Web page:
Clusters are repeated sequences of words in a body of writing. They can be categorised according to their form and function and can be of literary significance when considering poetics and devices such as Dickens’s repeated metaphors. A keyword is one whose frequency is statistically significant; in other words, when the frequency is very high against an expected likelihood of low frequency and compared to relative frequencies in a reference corpus, the word can be called a keyword. The keyness of a cluster is even more useful for my study since I am analysing the role and significance of the mouth in the text rather than straightforward descriptions. Using the keywords tool, I selected 3-gram clusters in Dickens’s novels then filtered the results for mouth. My search revealed that the phrases into his mouth (f=18), in his mouth (f=63), and his mouth and (f=68) occur much more frequently in Dickens’s novels than in the nineteenth-century reference corpus: four times greater for in his mouth and into his mouth (see Fig. 3). The results offer linguistic evidence in support of my literary argument that the mouth in Dickens is distinctive and represents a fundamental bodily hub and corporeal gateway into social and sexual relationships.
One aspect of my study concerns the transgressive erotic mouth. For a paper on biting as an expression of male desire in the early novels The Pickwick Papers and The Old Curiosity Shop, (for the British Association of Victorian Studies, Annual Conference, 2018 – see the Twitter hashtag #BAVS2018), I have carried out a close reading to examine how the act of biting relates to perverse male libido.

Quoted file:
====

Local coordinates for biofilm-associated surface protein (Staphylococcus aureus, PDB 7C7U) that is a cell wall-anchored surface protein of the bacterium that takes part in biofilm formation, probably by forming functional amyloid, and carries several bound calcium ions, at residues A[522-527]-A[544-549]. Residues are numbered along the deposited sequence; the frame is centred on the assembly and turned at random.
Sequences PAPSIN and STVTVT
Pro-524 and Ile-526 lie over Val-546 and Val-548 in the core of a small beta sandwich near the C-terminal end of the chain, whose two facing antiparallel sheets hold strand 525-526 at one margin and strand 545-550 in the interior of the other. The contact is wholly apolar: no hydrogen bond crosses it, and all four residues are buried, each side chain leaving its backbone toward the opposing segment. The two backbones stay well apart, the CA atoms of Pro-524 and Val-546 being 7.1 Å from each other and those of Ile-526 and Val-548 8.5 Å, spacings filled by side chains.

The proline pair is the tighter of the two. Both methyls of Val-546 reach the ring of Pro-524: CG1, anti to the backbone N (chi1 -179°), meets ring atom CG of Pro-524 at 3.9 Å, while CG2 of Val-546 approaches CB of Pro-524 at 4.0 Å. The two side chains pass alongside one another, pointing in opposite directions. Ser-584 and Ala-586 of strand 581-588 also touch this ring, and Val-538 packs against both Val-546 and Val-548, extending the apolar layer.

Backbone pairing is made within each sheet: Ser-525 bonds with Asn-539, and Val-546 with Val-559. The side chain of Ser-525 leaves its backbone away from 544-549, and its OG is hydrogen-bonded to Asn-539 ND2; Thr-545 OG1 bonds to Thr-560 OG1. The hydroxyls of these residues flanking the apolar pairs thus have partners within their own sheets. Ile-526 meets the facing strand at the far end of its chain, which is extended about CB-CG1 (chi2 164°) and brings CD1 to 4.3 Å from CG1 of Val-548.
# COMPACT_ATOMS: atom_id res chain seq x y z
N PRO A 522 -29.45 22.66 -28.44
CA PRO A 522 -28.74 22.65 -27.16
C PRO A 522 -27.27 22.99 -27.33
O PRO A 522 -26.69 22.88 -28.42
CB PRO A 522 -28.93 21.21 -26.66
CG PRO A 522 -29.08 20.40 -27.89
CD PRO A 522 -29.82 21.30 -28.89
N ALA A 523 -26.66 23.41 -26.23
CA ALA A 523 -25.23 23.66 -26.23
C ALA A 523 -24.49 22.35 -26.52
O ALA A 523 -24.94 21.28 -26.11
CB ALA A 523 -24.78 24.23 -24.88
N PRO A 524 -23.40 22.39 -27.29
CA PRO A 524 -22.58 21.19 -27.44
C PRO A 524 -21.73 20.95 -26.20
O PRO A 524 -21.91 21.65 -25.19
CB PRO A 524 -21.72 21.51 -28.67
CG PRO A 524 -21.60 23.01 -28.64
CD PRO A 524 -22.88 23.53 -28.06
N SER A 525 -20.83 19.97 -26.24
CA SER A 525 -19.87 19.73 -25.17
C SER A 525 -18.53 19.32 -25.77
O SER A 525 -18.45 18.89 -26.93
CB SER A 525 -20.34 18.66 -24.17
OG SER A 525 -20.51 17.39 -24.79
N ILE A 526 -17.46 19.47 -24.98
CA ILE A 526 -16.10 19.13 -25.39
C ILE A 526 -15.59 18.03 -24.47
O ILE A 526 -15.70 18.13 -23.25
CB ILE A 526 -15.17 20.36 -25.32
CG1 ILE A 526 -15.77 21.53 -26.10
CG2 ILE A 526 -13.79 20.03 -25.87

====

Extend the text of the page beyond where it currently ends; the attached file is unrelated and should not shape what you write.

In these two novels, visceral lust is largely displaced into a comedic phenomenon but there is always an undercurrent of menace beneath the humour. Using the concordance tool, I searched for phrases where males smack their lips together, an act which occurs frequently in the novels and is closely associated with the representation of females as consumable items, especially as meat (Fig. 4). The rampant dwarf, Quilp, smacks his lips as he imagines his own wife as a “sweetmeat”, and he threatens to bite her more than once. In The Pickwick Papers, the medical student Ben Allen sets his teeth together and speaks like “a savage warrior who fed upon raw wolf’s flesh” when speaking of his sister’s marital prospects. Interestingly, Allen and his medical student-friend Bob Sawyer are both prolific cigar-smokers — being associated with intimate knowledge of unclothed bodies, medical students had very particular, sexualised connotations. Stern (2013) offers a compelling reading of Dickensian masculinity as expressed through the consumption of meat in The Pickwick Papers.